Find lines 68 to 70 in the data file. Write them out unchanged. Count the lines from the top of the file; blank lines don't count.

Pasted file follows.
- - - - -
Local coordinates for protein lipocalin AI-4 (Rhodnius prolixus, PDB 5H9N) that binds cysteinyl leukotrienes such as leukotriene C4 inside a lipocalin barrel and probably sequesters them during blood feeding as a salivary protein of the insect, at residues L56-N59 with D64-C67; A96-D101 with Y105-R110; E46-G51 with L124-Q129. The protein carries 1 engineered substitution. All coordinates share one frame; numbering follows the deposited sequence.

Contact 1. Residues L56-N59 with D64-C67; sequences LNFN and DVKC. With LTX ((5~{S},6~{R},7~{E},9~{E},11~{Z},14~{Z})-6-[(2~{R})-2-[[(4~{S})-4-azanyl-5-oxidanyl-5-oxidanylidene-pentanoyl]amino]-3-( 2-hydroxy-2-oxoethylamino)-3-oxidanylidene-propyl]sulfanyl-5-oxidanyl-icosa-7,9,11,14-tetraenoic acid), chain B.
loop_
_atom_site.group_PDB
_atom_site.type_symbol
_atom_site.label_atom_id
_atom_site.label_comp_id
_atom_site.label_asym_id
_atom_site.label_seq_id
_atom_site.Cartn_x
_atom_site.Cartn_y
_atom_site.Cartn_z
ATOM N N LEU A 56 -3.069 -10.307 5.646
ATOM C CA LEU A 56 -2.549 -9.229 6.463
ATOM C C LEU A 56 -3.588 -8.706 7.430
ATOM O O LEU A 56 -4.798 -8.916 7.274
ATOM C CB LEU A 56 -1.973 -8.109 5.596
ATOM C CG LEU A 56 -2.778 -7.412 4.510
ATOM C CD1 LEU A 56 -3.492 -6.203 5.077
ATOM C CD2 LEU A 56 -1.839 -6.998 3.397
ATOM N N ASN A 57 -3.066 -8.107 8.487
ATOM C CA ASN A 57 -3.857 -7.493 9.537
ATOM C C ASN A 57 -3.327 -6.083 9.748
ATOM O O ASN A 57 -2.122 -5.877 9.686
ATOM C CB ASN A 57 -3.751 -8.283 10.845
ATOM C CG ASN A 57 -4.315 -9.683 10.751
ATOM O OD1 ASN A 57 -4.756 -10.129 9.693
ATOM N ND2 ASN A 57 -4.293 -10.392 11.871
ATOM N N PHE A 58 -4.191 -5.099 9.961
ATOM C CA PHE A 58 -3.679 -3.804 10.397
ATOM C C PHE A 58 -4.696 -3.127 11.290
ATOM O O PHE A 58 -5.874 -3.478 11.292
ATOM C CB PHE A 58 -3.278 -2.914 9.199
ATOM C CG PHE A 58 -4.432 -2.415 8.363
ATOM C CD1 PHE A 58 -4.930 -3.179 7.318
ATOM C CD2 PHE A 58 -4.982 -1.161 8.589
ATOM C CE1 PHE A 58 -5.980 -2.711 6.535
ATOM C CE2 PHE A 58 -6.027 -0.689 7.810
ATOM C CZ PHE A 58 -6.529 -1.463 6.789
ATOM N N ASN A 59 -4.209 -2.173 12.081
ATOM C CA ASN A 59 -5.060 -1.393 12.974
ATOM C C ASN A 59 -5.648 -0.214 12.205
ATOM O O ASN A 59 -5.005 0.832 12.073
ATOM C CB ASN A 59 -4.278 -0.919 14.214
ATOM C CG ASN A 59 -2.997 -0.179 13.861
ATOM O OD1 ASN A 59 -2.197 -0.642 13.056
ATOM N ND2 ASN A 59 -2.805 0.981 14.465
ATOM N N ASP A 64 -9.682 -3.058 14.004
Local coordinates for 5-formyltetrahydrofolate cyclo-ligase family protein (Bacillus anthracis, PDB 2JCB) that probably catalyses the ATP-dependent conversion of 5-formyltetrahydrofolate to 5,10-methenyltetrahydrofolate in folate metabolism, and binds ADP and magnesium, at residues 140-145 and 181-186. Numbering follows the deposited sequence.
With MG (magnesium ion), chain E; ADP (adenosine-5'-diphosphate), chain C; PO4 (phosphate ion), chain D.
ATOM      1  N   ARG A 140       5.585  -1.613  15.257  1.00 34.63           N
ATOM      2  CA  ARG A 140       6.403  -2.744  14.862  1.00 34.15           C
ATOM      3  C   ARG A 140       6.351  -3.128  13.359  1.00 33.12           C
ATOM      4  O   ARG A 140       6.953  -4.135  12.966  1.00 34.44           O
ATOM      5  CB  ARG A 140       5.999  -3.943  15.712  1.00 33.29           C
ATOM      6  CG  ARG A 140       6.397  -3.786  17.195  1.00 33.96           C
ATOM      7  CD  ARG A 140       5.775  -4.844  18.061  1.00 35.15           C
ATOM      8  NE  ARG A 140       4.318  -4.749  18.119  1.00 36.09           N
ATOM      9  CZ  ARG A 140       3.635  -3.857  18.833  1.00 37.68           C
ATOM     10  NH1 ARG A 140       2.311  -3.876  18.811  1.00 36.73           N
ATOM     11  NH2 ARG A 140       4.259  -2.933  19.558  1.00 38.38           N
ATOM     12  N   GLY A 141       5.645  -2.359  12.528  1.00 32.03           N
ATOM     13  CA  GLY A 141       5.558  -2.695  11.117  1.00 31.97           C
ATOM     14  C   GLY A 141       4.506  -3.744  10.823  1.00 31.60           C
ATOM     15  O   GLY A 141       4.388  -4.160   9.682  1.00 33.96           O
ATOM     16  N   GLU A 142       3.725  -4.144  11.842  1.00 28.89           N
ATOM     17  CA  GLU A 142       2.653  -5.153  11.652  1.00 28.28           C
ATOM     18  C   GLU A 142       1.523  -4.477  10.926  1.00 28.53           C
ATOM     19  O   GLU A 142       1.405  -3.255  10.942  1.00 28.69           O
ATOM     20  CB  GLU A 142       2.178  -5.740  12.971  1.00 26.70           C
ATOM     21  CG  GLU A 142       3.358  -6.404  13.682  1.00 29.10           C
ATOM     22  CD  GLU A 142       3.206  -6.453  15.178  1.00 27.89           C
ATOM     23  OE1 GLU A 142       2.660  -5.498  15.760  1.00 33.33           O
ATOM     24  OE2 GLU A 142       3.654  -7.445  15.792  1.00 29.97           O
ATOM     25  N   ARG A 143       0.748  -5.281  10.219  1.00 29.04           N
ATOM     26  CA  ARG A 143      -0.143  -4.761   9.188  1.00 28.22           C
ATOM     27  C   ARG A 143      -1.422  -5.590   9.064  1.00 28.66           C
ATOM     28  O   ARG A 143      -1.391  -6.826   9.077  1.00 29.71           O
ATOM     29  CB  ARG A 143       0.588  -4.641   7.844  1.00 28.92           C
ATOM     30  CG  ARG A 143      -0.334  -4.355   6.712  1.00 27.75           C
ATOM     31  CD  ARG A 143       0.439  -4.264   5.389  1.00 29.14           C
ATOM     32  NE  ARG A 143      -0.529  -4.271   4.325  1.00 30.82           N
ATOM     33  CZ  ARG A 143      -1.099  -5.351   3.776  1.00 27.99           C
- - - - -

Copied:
ATOM     18  C   GLU A 142       1.523  -4.477  10.926  1.00 28.53           C
ATOM     19  O   GLU A 142       1.405  -3.255  10.942  1.00 28.69           O
ATOM     20  CB  GLU A 142       2.178  -5.740  12.971  1.00 26.70           C